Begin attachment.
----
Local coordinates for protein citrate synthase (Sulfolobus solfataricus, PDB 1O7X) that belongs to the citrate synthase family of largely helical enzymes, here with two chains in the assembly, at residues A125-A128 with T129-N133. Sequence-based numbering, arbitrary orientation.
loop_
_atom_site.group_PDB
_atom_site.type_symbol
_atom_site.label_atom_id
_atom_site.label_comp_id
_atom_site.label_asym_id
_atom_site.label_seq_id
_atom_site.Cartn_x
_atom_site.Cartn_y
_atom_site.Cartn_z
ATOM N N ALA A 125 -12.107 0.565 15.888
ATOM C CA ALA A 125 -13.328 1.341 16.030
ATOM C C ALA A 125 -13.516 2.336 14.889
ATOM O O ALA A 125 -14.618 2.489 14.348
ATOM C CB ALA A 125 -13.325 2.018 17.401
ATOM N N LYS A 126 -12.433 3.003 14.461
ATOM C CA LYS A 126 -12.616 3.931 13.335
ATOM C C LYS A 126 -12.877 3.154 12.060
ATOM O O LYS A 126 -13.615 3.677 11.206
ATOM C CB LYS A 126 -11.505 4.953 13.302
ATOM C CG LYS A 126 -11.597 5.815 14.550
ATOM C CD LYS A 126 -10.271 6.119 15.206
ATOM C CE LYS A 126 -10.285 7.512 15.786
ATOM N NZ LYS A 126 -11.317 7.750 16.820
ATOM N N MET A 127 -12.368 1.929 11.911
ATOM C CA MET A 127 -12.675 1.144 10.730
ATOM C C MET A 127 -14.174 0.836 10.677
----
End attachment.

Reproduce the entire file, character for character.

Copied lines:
Local coordinates for protein citrate synthase (Sulfolobus solfataricus, PDB 1O7X) that belongs to the citrate synthase family of largely helical enzymes, here with two chains in the assembly, at residues A125-A128 with T129-N133. Sequence-based numbering, arbitrary orientation.
loop_
_atom_site.group_PDB
_atom_site.type_symbol
_atom_site.label_atom_id
_atom_site.label_comp_id
_atom_site.label_asym_id
_atom_site.label_seq_id
_atom_site.Cartn_x
_atom_site.Cartn_y
_atom_site.Cartn_z
ATOM N N ALA A 125 -12.107 0.565 15.888
ATOM C CA ALA A 125 -13.328 1.341 16.030
ATOM C C ALA A 125 -13.516 2.336 14.889
ATOM O O ALA A 125 -14.618 2.489 14.348
ATOM C CB ALA A 125 -13.325 2.018 17.401
ATOM N N LYS A 126 -12.433 3.003 14.461
ATOM C CA LYS A 126 -12.616 3.931 13.335
ATOM C C LYS A 126 -12.877 3.154 12.060
ATOM O O LYS A 126 -13.615 3.677 11.206
ATOM C CB LYS A 126 -11.505 4.953 13.302
ATOM C CG LYS A 126 -11.597 5.815 14.550
ATOM C CD LYS A 126 -10.271 6.119 15.206
ATOM C CE LYS A 126 -10.285 7.512 15.786
ATOM N NZ LYS A 126 -11.317 7.750 16.820
ATOM N N MET A 127 -12.368 1.929 11.911
ATOM C CA MET A 127 -12.675 1.144 10.730
ATOM C C MET A 127 -14.174 0.836 10.677